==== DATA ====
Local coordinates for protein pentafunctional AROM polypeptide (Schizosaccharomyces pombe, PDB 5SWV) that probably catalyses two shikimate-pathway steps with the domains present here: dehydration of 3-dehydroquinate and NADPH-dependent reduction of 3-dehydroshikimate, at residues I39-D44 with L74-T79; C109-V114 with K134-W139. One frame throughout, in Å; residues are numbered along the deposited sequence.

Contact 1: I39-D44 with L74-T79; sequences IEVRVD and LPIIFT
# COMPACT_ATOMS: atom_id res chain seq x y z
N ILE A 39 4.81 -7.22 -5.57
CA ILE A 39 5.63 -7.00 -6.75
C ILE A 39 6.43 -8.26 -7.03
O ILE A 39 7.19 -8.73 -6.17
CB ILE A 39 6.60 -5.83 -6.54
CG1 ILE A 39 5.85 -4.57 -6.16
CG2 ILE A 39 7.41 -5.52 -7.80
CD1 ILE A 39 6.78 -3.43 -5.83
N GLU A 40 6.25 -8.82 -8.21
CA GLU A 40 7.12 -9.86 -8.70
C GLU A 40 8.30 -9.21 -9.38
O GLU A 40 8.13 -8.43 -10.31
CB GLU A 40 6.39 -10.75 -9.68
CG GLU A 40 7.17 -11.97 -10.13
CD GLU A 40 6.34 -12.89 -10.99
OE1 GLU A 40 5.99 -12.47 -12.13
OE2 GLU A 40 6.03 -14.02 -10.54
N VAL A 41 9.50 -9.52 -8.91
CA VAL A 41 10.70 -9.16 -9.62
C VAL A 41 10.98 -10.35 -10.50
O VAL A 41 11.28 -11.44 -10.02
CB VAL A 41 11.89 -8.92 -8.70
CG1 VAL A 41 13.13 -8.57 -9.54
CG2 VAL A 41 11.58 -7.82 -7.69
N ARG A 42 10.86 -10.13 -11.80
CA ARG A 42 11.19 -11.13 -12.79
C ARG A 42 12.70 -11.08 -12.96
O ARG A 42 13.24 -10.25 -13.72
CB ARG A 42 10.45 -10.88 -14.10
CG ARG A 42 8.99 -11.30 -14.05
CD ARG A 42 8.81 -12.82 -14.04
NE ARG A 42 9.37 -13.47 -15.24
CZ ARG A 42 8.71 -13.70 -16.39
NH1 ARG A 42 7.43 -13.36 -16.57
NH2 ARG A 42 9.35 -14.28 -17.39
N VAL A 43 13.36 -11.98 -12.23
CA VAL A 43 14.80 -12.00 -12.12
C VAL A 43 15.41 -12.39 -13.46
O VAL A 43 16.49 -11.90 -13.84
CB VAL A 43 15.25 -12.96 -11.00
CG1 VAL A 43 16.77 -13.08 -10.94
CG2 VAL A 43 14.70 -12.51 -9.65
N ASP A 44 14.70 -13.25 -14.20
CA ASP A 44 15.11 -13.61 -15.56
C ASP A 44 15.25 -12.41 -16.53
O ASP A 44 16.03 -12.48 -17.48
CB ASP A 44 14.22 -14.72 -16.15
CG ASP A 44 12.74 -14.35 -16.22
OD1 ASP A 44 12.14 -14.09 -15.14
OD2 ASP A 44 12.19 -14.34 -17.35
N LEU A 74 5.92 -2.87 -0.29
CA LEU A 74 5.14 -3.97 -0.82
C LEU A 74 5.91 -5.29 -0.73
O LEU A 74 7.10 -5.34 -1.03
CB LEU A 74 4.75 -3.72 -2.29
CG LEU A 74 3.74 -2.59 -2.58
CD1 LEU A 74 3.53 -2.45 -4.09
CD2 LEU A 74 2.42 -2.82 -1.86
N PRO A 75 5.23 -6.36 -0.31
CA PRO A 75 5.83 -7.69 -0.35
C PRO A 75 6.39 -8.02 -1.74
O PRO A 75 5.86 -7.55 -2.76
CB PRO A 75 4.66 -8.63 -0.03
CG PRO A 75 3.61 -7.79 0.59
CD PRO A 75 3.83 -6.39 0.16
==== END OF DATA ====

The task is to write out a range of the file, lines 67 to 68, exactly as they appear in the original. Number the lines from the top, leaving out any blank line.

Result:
CG PRO A 75 3.61 -7.79 0.59
CD PRO A 75 3.83 -6.39 0.16